9. 9
    TomaSz says:

    Guille Garcia on Percussion & Marty Rodriguez on Drums – two guys from Captain Beyond second LP (of which Garcia resembled somehow Bolin). What a small world it was – and still is… Pity it came to nothing.

  10. 10
    DeeperPurps says:

    Uwe @8. Agreed re Mahavishnu – I never really understood the fuss about any of it. Nor did Ritchie Blackmore who seemed none too impressed by John McLaughlin. Here is what The Dark Destroyer told Cameron Crowe in a 1975 interview for Creem magazine: “””McLaughlin thought that puttin’ a fuzz on guitar would give him a good rock ‘n’ roll sound. He’s a jazz guitarist. He can’t bend a note. He does it with such speed and complexity that it sounds good but that fuzzy noise that he puts on everything blows it. I don’t understand it……But McLaughlin is beyond me…to me, it’s like music from hell. If I was going to hell, that’s the type of music I should expect to hear on the way.””””

    Like you, I too have always gravitated towards RTF, but its early version with Bill Connors on guitar. His soulful rock-tinged playing style has been dubbed Coltrane meets Clapton. And yes, he could definitely bend a note! And he could shred. I think maybe even Ritchie might be suitably impressed. I may have posted this solo before, so please excuse the repetition, but it is well worth hearing at least once again…..Bill Connors’ greatest solo in the estimation of some, from the Stanley Clarke solo (the red) album: https://www.youtube.com/watch?v=smmFum2ZeFg&list=PL-ZKdxn0uhJaI8TF_5FVWrRszuFO7OTEg&index=3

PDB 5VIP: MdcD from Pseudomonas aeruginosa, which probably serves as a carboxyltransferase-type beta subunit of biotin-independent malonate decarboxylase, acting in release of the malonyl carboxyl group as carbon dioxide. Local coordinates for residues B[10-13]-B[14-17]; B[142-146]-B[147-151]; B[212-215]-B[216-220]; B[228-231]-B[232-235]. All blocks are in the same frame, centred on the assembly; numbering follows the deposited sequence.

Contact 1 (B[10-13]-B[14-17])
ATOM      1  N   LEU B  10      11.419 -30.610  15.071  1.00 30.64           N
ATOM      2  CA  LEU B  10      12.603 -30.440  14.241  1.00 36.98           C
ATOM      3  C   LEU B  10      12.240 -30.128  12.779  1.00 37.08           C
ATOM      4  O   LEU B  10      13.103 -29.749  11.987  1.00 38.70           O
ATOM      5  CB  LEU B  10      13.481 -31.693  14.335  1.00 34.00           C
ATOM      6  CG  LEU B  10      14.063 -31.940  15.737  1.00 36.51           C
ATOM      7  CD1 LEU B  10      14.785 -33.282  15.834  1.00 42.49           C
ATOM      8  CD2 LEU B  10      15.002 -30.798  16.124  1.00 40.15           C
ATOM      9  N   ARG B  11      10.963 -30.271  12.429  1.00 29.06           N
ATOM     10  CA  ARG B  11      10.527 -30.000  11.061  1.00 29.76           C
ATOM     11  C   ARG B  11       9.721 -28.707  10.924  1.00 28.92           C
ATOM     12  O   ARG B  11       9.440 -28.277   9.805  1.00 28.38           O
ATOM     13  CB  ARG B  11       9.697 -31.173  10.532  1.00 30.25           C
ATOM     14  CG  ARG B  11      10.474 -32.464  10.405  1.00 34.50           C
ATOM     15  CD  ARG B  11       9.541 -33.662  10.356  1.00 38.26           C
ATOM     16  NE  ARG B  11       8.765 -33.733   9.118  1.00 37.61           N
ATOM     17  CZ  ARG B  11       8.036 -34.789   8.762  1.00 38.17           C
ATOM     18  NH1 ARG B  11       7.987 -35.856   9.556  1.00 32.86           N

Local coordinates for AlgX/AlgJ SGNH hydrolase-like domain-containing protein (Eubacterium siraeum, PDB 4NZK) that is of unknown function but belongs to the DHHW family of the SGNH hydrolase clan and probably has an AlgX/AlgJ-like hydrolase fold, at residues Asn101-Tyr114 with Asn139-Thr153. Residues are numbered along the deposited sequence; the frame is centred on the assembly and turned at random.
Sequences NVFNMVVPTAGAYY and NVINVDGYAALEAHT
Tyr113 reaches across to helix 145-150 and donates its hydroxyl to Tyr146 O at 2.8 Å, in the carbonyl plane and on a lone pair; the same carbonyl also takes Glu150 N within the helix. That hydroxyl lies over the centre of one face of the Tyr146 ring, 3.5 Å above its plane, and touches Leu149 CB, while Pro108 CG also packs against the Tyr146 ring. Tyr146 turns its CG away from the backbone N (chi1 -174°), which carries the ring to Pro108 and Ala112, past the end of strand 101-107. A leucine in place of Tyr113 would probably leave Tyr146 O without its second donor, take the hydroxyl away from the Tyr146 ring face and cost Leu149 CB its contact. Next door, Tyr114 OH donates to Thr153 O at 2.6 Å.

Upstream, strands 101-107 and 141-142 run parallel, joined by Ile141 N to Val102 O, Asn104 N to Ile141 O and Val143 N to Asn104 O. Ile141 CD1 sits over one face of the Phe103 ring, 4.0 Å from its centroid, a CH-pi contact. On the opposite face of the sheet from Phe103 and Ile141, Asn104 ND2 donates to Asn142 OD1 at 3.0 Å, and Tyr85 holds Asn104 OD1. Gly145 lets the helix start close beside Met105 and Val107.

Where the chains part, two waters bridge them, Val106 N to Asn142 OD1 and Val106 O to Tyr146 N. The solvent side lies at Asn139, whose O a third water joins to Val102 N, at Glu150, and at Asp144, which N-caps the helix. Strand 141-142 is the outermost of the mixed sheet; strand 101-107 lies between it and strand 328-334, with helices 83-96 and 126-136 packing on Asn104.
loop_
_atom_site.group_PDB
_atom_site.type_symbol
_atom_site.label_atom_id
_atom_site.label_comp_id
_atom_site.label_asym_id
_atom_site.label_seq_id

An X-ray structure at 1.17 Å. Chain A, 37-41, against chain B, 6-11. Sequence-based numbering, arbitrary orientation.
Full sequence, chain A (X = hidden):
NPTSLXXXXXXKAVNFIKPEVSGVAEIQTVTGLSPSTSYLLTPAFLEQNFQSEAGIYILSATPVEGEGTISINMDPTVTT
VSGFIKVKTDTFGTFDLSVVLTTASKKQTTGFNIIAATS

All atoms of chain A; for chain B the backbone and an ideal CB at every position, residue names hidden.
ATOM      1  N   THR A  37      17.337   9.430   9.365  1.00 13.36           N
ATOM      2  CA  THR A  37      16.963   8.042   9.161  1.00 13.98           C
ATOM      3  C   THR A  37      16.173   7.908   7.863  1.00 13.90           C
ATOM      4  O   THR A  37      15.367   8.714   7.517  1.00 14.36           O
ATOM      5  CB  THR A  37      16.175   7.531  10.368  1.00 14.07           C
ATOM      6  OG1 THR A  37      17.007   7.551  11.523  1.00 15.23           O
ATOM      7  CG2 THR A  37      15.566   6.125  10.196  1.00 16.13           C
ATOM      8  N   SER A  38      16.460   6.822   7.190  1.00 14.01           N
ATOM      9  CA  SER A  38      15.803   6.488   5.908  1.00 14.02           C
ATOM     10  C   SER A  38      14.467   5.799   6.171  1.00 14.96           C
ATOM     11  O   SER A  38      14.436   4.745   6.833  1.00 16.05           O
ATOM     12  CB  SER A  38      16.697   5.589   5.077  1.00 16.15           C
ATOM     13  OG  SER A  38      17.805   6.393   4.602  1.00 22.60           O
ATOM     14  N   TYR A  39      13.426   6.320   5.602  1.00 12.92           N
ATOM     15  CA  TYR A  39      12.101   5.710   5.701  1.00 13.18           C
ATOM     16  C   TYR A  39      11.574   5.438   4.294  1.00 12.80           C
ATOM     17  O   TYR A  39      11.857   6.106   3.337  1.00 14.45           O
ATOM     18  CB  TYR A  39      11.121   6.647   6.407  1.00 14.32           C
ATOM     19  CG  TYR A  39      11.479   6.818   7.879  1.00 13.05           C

11. 11
    MacGregor says:

    @ 6 – I do remember your previous comments in regards to Plant’s concerts you have been to & the re working of his earlier work. I couldn’t resist with that sensationalist headline, ‘new top secret project’ & thought, ‘I wonder if it is Stairway, Uwe will be impressed surely’, he he he. I have watched a few concerts